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Running into an issue with our Open ID Connect Authentication Provider. The current way our registration page has been implemented requires a unique identifier to be passed through the state parameter - which if returned when the user is redirected to the redirect uri causes an error:

ErrorCode=No_Oauth_State&ErrorDescription=State+was+not+valid

I've noticed the following:

  • Salesforce injects a state parameter in the URL of the auth provider when navigating to it from a communities login page - not sure how this is encoded so can't decode it; tried base64. Not sure what the contents of that state is.
  • If the state parameter is blanked; I receive the above error
  • If the state parameter is removed all together, it appears to work

From my analysis, it looks like Salesforce has an optional strictly formatted state parameter used on authentication provider login pages.

Again, the problem is that my companies current authentication provider implementation requires the use of the state parameter for registration. When the registration page redirects the user the user if given the error above. My assumption is that error is due to the fact that the state does not meet Salesforce's syntax.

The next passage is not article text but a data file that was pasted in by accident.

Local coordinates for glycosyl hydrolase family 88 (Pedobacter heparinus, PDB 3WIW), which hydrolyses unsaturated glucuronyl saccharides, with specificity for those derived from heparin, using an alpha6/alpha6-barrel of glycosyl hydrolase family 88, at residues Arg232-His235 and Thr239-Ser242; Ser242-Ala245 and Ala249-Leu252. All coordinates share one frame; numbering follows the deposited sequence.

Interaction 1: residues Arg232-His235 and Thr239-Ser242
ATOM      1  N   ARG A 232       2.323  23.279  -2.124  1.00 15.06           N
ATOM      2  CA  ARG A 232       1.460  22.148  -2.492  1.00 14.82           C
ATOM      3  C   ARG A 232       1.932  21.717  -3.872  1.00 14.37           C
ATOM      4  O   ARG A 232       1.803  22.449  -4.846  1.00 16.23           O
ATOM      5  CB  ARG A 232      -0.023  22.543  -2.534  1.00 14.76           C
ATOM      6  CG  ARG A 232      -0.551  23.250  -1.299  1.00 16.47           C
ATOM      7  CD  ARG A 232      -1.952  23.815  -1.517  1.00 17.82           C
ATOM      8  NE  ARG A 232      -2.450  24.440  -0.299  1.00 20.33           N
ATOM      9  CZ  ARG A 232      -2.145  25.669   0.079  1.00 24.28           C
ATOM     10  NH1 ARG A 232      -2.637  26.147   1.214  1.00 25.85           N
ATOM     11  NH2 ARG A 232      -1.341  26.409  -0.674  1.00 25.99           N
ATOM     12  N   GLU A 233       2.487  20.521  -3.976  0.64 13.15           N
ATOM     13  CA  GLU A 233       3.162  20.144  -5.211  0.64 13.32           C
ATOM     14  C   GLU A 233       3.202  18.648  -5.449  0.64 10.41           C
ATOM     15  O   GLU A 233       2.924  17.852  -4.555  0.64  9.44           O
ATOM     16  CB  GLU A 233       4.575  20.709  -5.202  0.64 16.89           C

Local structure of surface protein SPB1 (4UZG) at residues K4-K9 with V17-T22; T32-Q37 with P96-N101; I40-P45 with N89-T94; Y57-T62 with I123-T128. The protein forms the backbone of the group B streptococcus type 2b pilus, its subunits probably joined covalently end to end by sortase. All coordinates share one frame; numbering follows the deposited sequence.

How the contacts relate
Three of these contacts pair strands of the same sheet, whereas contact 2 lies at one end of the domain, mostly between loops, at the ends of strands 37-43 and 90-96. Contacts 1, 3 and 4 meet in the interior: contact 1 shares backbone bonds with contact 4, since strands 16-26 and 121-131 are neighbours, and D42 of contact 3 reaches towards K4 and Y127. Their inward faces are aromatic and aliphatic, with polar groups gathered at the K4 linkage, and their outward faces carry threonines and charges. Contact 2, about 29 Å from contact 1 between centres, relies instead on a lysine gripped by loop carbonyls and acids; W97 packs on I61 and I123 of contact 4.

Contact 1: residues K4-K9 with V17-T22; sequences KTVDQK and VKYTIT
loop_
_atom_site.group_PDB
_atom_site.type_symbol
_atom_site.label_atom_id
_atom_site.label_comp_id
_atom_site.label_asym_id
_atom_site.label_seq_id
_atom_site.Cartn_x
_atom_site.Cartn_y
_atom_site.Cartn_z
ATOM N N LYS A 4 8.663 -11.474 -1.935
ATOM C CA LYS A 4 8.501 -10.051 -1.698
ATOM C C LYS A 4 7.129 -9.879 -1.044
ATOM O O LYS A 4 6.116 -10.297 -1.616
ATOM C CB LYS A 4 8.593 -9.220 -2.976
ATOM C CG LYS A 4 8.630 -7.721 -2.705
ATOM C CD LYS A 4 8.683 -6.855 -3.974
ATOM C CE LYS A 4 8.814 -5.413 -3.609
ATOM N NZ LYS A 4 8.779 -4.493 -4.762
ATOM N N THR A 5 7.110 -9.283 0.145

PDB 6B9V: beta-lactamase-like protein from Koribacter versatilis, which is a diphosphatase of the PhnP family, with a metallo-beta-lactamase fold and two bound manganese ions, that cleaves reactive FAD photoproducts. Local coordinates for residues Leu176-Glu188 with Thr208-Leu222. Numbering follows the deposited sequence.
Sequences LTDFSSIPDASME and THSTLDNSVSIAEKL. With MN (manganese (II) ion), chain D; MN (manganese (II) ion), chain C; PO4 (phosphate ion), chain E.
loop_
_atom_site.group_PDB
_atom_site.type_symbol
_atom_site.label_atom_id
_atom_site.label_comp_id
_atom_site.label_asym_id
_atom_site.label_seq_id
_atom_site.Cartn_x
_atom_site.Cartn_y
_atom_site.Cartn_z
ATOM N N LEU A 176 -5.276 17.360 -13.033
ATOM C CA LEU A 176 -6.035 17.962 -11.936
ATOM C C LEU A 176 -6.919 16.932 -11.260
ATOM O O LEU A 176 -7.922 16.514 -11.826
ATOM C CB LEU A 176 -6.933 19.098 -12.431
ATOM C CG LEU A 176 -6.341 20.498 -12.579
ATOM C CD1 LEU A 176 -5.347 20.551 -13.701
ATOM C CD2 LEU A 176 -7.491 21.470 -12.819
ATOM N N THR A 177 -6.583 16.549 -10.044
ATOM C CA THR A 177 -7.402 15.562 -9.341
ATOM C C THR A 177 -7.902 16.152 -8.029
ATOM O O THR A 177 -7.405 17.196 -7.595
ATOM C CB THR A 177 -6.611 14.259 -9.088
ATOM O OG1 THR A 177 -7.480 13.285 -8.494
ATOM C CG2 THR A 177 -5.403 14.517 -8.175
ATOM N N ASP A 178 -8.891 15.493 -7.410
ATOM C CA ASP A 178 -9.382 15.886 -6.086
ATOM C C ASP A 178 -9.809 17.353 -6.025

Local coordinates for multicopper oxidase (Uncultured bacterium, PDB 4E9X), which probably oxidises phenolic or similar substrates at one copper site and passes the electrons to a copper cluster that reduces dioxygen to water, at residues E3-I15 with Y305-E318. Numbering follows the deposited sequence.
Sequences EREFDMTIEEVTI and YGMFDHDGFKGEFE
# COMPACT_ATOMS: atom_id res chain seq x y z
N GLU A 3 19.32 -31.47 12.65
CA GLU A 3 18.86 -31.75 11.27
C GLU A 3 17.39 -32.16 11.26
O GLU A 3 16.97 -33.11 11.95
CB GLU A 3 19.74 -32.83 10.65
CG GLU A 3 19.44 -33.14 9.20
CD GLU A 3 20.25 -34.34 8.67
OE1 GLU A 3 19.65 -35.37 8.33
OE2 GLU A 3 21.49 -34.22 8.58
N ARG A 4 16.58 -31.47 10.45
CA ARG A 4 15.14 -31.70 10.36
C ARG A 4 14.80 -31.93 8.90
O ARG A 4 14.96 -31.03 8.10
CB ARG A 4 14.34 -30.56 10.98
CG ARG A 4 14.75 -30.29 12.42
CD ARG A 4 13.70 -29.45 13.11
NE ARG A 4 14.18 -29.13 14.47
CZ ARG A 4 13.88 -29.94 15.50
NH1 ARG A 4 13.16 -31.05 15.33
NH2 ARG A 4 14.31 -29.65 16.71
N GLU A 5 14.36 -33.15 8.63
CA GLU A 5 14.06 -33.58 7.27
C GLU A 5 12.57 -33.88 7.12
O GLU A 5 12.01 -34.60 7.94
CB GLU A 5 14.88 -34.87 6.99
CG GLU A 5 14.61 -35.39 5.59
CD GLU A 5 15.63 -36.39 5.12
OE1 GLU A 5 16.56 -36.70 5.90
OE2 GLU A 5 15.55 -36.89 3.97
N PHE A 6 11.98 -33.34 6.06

Can anyone provide insight on what that syntax is, if I can add attributes within the state, or how to configure our SF environment to disregard the state when we pass it over?

  • On top of that, I'm finding the error thrown IS NOT preventing the user from authenticating. If I receive that error and navigate to my community I can access it just fine. It appears the state is how Salesforce knows to redirect the user into the community. – zainogj Jan 15 '18 at 14:20
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Not an ideal solution, but it does solve the issue.

Given the user is authenticated, the user can be redirected into the application. Given Salesforce directs the user to the error page, the error URL can be set as the application URL. This leaves them in an authenticated state on the correct page of the application.

The downside is, you are leveraging the error URL as a redirect... which sounds like something that should not be done. Also, if it is a legitimate error and the user is not authenticated, they will get the 404 - Page Not Found error page which is very misleading and a bad experience for the user.

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